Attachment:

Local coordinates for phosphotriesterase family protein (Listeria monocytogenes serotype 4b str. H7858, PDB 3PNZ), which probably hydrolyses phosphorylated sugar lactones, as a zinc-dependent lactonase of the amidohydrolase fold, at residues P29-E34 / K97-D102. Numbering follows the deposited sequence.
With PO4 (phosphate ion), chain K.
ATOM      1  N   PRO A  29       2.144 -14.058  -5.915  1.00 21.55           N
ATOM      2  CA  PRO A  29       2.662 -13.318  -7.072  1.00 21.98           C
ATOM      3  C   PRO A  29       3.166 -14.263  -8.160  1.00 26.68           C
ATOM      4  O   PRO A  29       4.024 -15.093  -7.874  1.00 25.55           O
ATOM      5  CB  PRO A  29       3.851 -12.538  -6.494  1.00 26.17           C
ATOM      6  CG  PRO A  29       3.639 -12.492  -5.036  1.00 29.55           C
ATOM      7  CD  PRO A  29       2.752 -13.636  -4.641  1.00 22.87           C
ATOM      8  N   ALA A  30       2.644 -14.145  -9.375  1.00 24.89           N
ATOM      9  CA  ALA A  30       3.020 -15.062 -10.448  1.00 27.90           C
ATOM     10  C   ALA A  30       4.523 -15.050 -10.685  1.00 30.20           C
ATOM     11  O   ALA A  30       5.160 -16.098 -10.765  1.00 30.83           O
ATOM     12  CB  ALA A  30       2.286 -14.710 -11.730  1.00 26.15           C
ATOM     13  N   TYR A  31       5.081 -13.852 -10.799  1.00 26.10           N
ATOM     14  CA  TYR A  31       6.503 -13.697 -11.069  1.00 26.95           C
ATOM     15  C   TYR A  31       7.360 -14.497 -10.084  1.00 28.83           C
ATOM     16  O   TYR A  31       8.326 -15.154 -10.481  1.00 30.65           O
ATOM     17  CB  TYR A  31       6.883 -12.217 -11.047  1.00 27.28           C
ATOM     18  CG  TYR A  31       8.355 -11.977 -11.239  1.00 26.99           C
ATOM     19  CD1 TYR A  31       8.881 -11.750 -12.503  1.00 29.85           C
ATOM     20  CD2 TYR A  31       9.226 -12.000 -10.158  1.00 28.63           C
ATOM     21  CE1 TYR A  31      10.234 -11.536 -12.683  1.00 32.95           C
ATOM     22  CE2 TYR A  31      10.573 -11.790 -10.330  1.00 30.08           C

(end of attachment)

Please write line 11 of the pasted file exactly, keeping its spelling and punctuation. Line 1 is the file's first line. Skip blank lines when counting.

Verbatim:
ATOM      9  CA  ALA A  30       3.020 -15.062 -10.448  1.00 27.90           C